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China's Would-Be Protesters Denied

Ge Yifei, right, says she was not allowed to apply for a protest permit. She and friend Xu Pingli want to protest a developer and their local government.
Ge Yifei, right, says she was not allowed to apply for a protest permit. She and friend Xu Pingli want to protest a developer and their local government. (By Ariana Eunjung Cha -- The Washington Post)
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A year ago, Reporters Without Borders drew the ire of the Chinese government when some of its activists unfurled a banner with the Olympic rings as handcuffs in the middle of Tiananmen Square. Since then, Brossel said, China since has become more successful at keeping foreign human rights activists out of the country.

"I would be very pleased to be able to demonstrate in Beijing, but we cannot even get a visa," he said.

Some applicants have been told not to waste their time.

Sang Jun, a 38-year-old former factory worker who lost his 11-year-old son in the Sichuan earthquake in May, said he and other parents from his school, the Fuxin No. 2 Primary School, dispatched representatives to Beijing in late July to inquire about protest permits. He said the group hoped to bring world attention to dangerous construction practices that he believes led to the collapse of so many schools in the region.

But the group's representatives were stopped at Chengdu Airport, Sang said. "The police tore up their tickets," he said. "They said that they would be willing to talk and resolve things after the Olympics."

Then there's the case of the Chinese Civilian Association for Safeguarding the Diaoyu Islands, a nationalist group that advocates a tougher stance by the Chinese government toward Japan and has been accused of being anti-Japanese.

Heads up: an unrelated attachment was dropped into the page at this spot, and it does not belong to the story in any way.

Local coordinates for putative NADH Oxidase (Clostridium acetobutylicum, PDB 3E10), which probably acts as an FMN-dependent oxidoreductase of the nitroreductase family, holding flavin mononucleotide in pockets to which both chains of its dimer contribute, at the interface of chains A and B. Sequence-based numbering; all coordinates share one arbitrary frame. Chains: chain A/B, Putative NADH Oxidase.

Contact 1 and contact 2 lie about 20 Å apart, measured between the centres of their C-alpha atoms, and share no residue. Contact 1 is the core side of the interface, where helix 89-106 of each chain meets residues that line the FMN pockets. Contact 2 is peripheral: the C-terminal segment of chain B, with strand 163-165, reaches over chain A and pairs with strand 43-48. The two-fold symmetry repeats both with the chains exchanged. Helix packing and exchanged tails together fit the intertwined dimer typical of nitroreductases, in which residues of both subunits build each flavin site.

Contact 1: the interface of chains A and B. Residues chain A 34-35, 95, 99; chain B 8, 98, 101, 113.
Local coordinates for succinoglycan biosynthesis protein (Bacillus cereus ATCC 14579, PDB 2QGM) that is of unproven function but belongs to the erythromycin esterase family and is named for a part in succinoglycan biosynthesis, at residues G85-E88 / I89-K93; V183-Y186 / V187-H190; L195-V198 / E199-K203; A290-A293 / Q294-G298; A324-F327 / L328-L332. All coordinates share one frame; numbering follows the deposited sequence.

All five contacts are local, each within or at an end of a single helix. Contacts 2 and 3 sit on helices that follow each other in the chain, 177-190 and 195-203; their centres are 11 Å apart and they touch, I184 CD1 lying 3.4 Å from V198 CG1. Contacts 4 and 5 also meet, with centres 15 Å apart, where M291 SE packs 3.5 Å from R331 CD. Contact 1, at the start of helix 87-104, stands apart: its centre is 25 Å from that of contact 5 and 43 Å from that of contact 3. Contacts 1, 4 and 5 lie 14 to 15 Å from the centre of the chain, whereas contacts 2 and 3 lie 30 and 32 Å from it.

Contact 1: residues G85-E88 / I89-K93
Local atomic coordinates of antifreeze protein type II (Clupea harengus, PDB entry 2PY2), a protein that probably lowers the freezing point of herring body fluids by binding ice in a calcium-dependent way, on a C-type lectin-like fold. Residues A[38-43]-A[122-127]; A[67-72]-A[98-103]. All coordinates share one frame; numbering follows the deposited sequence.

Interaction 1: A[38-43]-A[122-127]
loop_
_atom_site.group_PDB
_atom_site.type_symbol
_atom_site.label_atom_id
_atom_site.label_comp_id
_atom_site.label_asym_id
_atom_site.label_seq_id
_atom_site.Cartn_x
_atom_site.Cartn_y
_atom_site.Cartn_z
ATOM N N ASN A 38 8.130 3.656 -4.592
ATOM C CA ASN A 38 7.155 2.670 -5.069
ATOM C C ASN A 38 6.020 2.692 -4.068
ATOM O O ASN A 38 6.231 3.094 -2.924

Zhang Likun, a member of the group, said he called the Public Security Bureau at the end of July to ask about the application process. When he explained his group's purpose -- to lobby against the Japanese prime minister's plans to fly a Japanese military plane to China -- he was told his application would be rejected and not to bother applying.

Ge, the would-be protester from Suzhou, said she had been in Beijing for less than two hours when the four men, wearing street clothes and sporting identical brown canvas shoulder bags, found her at the bureau.

For five years, Ge and others had been fighting with the city of Suzhou over development near a luxury apartment building in which they had invested. The investors claimed that the city had violated their rights by paving over the building's extensive garden and razing tennis courts and other recreational facilities to make way for new residences. Ge and other owners said the rental value of their properties plummeted as a result of the city's actions.

The two sides have clashed in lawsuits and demonstrations. At one point, residents smashed the brick walls of the newly constructed buildings with hammers.

On Friday, the men told Ge that they were part of the police force in her home town and that they came to give her some advice. She was in danger in the capital, they said, warning that she would be "captured" by the Beijing police. They insisted that she return home immediately.

Officials from Suzhou's city commission, propaganda office and secretarial department, which processes letters of complaint to high-level officials, said they had not heard about Ge's case and therefore could not comment.


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